Everyone has dreams and goals they want to achieve. For the musician, it can also be a multitude of things (ie. technical proficiency) and careers. In my student and pre-student days, there were countless times where I wanted to be an orchestral musician, and then I didn't want to be it; I wanted to teach in government schools, and then I didn't want to; I wanted to continue studying, and then I didn't want to (and also couldn't really). 

Now begs the question - "then what do you want to be?"

Before we get there, I want to point out this article I read recently, about the demise of the "orchestral dream" . I cannot fully summarise it well enough (so please give it a read!) but the gist of it states that students cannot only rely on just winning auditions in orchestras to secure jobs, or for a big break to "be successful". I think success is relative and honestly, I'd rather use this word instead: achievement.  

To an amateur, the pros in the orchestras can be seen as successful; on a more personal scale, nailing down a difficult passage or being able to play a lick in 12 keys can be seen as a success. To me, those are achievements that are the results of endless practicing, honing of skills, determination and tenacity (we'll get to tenacity in a different post). 

Success has a connotation that you've reached the end, that you've done it and there's no need for follow-up, that begets complacency thereafter. I think complacency is the scariest of the lot, which is why I'm more compelled to use the word achievement. Achievements feel like they can progress, they feel like there is still more to be discovered, more to be nurtured, and have more room for growth. I relate it to Final Fantasy games, where you complete each objective required in order to progress through the storyline. And even after the story has been completed, your realise that completing the side quests actually might take up more time than completing the main storyline!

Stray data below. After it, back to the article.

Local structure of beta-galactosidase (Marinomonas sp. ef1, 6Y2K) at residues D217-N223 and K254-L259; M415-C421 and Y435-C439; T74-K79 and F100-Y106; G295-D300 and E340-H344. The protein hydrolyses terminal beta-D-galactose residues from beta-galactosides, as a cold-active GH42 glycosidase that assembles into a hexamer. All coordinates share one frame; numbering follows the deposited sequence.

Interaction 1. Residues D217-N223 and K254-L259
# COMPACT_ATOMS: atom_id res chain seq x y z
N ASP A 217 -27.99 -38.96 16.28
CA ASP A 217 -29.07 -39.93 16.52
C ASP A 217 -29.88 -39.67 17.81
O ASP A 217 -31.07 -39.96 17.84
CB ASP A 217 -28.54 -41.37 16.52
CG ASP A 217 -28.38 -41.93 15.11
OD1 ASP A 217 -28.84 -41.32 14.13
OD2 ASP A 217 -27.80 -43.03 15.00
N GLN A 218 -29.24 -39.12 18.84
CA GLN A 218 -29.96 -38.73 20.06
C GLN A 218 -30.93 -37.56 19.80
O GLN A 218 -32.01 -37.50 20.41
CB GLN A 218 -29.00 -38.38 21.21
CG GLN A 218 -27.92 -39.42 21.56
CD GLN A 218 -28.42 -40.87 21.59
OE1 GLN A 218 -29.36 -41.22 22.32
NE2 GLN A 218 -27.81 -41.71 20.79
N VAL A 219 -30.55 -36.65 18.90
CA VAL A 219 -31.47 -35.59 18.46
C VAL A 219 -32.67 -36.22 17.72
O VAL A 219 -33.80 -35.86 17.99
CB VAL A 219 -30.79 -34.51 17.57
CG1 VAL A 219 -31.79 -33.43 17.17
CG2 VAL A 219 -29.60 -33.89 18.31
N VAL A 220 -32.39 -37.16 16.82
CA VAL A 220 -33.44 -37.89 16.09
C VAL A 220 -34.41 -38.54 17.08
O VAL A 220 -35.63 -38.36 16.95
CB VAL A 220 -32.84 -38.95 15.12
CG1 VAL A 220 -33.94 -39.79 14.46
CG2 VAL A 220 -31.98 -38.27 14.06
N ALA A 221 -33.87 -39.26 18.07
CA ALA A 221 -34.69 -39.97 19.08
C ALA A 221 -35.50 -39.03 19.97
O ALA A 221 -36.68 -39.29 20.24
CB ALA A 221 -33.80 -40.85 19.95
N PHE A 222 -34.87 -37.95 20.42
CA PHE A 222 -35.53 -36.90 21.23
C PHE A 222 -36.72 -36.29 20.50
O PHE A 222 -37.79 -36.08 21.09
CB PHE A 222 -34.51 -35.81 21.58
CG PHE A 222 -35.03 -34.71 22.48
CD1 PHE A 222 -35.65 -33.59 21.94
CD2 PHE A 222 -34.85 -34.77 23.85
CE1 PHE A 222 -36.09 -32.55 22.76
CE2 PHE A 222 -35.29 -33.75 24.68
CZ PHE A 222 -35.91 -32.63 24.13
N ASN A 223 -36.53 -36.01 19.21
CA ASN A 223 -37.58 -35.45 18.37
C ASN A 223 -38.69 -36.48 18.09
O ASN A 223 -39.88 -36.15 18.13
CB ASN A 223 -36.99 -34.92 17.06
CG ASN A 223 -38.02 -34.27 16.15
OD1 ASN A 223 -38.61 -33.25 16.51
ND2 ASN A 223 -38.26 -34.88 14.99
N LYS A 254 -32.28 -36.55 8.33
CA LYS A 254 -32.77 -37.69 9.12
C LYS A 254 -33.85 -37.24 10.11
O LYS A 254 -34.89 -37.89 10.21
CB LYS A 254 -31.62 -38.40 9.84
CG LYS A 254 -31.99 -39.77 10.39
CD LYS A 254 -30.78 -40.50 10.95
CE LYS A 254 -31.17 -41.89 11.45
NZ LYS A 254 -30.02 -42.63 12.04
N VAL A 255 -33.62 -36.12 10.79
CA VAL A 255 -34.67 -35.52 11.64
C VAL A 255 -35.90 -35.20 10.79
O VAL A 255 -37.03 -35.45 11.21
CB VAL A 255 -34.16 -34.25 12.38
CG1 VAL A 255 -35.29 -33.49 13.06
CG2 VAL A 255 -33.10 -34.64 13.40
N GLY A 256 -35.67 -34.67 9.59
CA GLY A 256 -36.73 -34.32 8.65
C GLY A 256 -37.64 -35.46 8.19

In any case, I feel it is essential that students (or anyone for that matter) do not see success as obtaining something, like getting a job or playing with a certain group or orchestra. The constant search and hunger for improvement needs to be there not only on a personal level, but also on a social one. That energy needs to be translated into the work that we produce in the hopes of inspiring future generations to follow-suit and to strive for that same "never-ending-ness". I'm sure we all have musical heroes that we strive to emulate, and I think we can be those heroes for the future generations as well.

Going back to my question on what I want to be: I want to be a versatile (we'll also talk about this in the future) musician who is able to serve the music and its purpose, to support the conductor or band leader in any project that I am in, and to ultimately play and perform like it's my last show, every show. 

So now, what do you want to be? 


P. S. Thanks for taking the time to read! I felt the urge to end the entry with a question but at the same time, did not want to leave without saying thanks! Please let me know what you think or feel in the comments below and do share this post. In the meantime, stay safe and be well!